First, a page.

This post was inspired by the Daily Prompt “Vending Wishes.” I tried to think of the weirdest, most non-toxic vending machine I could think of. This wound up being far more creepy than just buying beer, a pony, or something else that people buy.

Photo credit: “Receive Change Below” by Kenyaboy7 at Flickr
Photo is unmodified
Shared under Creative Commons license


Posted: December 30, 2013 by writingsprint in Fantasy, The Wizard's Family
Tags: , , , , , , , ,

changelingKit started toward the boy, then stopped. He didn’t know what to do. He felt angry. Then he felt confused. He felt furious! Lady put her hand on his shoulder, but he slapped it away and ran over to the boy.

The boy had just finished capturing another firefly. He turned quickly when he heard the footsteps running up behind him. The boy took a step back, completely forgetting about the jar. Fireflies started to escape. The other boy became very still. “It’s you,” he said.

“Who are you?” Kit asked.

“I’m Kit. I took your place after Lady and the Master came for you.”

Kit looked back at the maple tree. Lady was gone. He looked around, trying to see whether she hid somewhere else or had flown away, but she was nowhere to be seen.

“You have to go before my parents see you.”

“They’re my parents! I want to meet them.”

Kit started toward the house. The other boy grabbed at his arm. Kit spun and pushed him so hard he fell to the ground.

He felt the power rising up inside him. Kit breathed. He didn’t want to start throwing things or breaking things. Lady and Master would be angry… but it didn’t matter. He didn’t care. He wanted to go home.

“What’s going on? Kit? Who are you talking to?” His father and mother came running outside. His father held a carving knife. He was tall – really tall, towering over him, with arms of ropy muscle. His hair was curly and brown.

His mother stood at his side, with alert, bright eyes. She saw Kit, the false Kit laying on the ground, and gasped. “Get away from my boy!” she cried. She scooped up the false Kit and backed up toward the house.

His father stood between them, holding up the knife. “What’s going on?

“It’s a changeling. They want to take our baby!”

The changeling wrapped its arms around his mother’s neck and started crying. “Help me, mommy!” it wailed, diving into the role.

Kit cried, “I’m not a changeling! He’s a changeling!” Hot tears ran down his face. His own family was hugging another boy. Kit’s heart tore open like a living wound. Like blood, he could feel the power spilling out all around him and he couldn’t do anything to stop it.

His father looked confused. He couldn’t seem to bear to attack him. He waved the knife but didn’t come closer. “Go away! Leave us alone!”

Kit pointed, and kept yelling, “He’s a changeling! He’s a changeling!”

Kit felt an insubstantial something spring from his hand to the changeling. In the moonlight he saw it pour like a stream of hot air, splashing all over the changeling’s body. It squealed in terror, writhing. Kit’s mother almost dropped the boy, then wished she had, as it changed from chestnut hair to hairless, and fair-skinned to gray. It’s ears pointed. The changeling’s glamour was gone.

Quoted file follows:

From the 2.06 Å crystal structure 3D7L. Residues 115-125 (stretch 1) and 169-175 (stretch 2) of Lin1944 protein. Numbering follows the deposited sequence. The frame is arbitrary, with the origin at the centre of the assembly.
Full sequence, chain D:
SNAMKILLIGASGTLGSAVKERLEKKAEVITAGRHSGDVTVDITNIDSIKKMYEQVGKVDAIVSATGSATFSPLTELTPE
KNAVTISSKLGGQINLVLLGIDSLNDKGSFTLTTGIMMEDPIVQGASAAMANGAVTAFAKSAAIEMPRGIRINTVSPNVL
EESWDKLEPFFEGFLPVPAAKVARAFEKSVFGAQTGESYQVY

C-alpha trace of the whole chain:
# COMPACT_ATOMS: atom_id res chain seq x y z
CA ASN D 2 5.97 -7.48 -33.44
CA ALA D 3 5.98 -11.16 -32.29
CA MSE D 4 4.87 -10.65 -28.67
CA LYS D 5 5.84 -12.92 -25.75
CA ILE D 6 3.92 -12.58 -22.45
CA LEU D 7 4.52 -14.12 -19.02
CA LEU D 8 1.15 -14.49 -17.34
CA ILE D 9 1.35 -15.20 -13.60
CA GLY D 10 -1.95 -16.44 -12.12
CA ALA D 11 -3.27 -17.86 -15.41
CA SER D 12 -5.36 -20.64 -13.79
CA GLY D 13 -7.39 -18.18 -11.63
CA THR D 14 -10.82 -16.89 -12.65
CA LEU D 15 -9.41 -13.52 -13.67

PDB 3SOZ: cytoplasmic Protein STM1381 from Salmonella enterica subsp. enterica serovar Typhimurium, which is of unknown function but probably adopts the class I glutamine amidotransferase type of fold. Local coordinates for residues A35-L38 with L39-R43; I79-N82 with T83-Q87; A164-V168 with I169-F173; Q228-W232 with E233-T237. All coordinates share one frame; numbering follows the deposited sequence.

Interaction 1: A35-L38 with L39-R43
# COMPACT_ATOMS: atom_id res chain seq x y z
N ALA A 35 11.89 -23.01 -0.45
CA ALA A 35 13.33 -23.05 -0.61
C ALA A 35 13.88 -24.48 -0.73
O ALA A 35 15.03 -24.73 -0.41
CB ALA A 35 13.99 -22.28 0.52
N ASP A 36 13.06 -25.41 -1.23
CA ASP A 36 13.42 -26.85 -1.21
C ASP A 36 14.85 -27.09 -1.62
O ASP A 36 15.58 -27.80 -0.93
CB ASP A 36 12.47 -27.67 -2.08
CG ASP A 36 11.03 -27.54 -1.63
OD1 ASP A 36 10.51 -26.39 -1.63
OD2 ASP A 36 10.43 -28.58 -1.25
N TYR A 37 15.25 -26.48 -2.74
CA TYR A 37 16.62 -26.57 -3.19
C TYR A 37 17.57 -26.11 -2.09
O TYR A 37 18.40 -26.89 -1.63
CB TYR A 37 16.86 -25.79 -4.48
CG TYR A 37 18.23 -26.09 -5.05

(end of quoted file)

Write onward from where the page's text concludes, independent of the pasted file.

Kit’s mother screamed a bloodcurdling sound that made the night shudder. The changeling broke free and ran, crying, “Not my fault, master! Not my fault!” Kit’s father started toward Kit. Desperate light shone in his eyes.

Kit backed up fast. “I’m your son! Father, they took me!”

“Where’s our baby?” his mother yelled at him.

“I’m your baby!”

His father seized him by the arm and twisted it so hard he almost broke it. He cried, “Give us back our son!”

“We’ll cook him on our fire until it gives him back! That kills changelings!” his mother said.

No. This couldn’t be. This couldn’t be.

Kit just reacted. He threw his father a dozen feet. He landed hard on his back, coughing and moaning. His mother ran at him.

Kit ran into the darkness, crying so hard he could barely see. He wished for trees and branches to get in his mother way. He didn’t want to. He had to. He knew what would happen if he didn’t. He heard them tangling behind him. Trees skittered out of his way. Kit might as well have had his own path to run through.

“Where is our son?” his mother screamed. “Give us back our son, you demon!”

Kit ran forever.

Far in the shadows away from the cabin, Lady sniffed back tears, her hands clenched in fists, as she watched Kit run off. He would be easy enough to find, especially under tonight’s moon. She had hated taking him as a baby, years ago. It could only have ended this way. It didn’t make it better.

Master Vrajitor stood next to her. Lady’s stifled a tremble in her voice. “It worked. Now we’re his family. He has no one else to turn to. He’ll need us more than ever.”

“You did well, Lady. This was an excellent plan. Bring him back to the tower by morning.”

“Yes, master Vrajitor. What about the family?”

“They are nothing. The boy is all that matters.”

Lady said nothing. The Master took her hand to kiss it. It took every ounce of strength Lady had not to snatch it back, as well as memories of pain at this man’s hands. She bowed her head, and summoned a sweet smile.

The Master flew away. When he flew out of sight, she shuddered. Lady wrung her hands over and over, trying to scrub off the feeling of his touch.

He Laughed Like Croaking Ravens

Posted: November 11, 2013 by writingsprint in Adrift